Tom Petty likes to go on about dreams – dreams that are dashed, dreams that still can be run down, and American generations raised on promises.
At the Air Canada Centre in Toronto on Tuesday, he and his Heartbreakers opened a robust concert with So You Want to Be a Rock 'n' Roll Star, as if that were still an option. (It is not, given the current state of the industry.) The song was cynical when the Byrds wrote it in 1967, and its sneer now is as pronounced as its Rickenbacker jangle. "What you pay for your riches and fame, was it all a strange game," Petty sang. "You're a little insane, the money that came and the public acclaim."
It absolutely was a strange game. Now it's an old game. And yet Petty is still playing it, and still living the dream.
There was the idea this month that it was big deal when Petty's latest LP, the rugged but hitless Hypnotic Eye, debuted atop the sales charts in Canada and the United States. It was the first time in the 63-year-old, sleepy-eyed Floridian's career that he achieved a No. 1 album.
And somewhere, somebody else sold the most buggy whips that week.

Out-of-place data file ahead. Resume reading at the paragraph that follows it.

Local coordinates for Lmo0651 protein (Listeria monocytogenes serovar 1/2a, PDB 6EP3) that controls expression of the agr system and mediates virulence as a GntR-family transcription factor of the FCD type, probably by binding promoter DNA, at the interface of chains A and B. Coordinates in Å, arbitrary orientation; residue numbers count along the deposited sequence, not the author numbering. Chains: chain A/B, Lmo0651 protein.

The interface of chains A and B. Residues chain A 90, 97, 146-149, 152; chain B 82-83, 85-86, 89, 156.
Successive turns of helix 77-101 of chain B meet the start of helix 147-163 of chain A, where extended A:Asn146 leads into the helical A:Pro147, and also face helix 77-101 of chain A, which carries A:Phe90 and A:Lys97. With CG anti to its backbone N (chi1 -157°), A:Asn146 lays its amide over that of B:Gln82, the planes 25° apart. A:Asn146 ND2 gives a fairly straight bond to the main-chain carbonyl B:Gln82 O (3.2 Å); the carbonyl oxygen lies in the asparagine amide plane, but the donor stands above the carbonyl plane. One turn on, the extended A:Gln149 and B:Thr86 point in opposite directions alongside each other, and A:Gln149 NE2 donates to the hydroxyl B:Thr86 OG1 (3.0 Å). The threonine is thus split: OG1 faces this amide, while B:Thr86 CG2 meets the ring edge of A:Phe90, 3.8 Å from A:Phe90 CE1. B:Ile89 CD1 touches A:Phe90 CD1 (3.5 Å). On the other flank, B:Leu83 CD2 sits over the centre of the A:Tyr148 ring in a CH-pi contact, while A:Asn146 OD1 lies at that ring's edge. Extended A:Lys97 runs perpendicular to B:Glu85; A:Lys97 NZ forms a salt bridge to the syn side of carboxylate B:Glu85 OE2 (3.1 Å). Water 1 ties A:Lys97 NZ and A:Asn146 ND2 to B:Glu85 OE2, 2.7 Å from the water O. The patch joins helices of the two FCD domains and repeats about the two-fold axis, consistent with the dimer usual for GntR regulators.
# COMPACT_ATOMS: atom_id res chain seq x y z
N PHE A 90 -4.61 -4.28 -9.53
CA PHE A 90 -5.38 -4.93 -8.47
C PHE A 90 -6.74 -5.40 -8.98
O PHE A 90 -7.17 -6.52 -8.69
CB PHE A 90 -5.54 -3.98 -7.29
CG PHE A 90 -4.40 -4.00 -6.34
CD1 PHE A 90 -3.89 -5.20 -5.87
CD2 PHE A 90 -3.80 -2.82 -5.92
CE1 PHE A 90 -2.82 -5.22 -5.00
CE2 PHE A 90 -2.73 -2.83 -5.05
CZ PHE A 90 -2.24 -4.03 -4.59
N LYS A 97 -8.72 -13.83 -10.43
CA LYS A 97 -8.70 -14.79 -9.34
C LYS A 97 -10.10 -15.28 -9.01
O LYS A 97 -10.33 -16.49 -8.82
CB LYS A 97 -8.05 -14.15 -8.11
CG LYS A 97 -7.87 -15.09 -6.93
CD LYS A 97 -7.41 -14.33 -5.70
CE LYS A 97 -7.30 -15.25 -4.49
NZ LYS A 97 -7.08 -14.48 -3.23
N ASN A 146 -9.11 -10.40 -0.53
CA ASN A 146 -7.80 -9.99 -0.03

Billboard magazine reported that Hypnotic Eye sold 131,000 copies in the week ending Aug. 3. Sales, however, were aided by a marketing promotion with Petty's current tour: Customers who bought a concert ticket to the veteran rocker's shows had the option of receiving the album as part of their purchase. Fans who took up the bundling option boosted sales by 50 per cent, according to online sources.
Nielsen SoundScan began tracking sales in 1991, the year Petty and the Heartbreakers released Into the Great Wide Open. "The sky was the limit," Petty sang on the title song at ACC, and back then, it was. People used to buy albums, but now, fewer and fewer still do, which makes it a lot easier – with a surge of promotion (which Petty engaged in this summer) – to top the album chart, at least for one week. After which, in most cases, sales plummet and the album goes on to live inside the various streaming services, where it often doesn't make much of a living at all.
In Toronto, Petty introduced U Get Me High as his "latest single," whatever that means. There's no video for it.
There was a video for Mary Jane's Last Dance in 1993, back when MTV and MuchMusic mattered. Most of the celebrating fans at ACC remembered it; the video starred Kim Basinger, back when she mattered. Some of the unofficial lobbyists for medical marijuana in my row lit up the homegrown about the same time they heard "one more time to kill the pain."
The concert ended with American Girl, about the pain of something so close and yet so far out of reach. Earlier, the crowd heard the new American Dream Plan B, with its line about fools hoping for happiness. Petty sings about myths. Losers, by definition, don't get lucky. And if you still believe you can be a rock 'n' roll star today, well, then, you must have been raised on something resembling promises.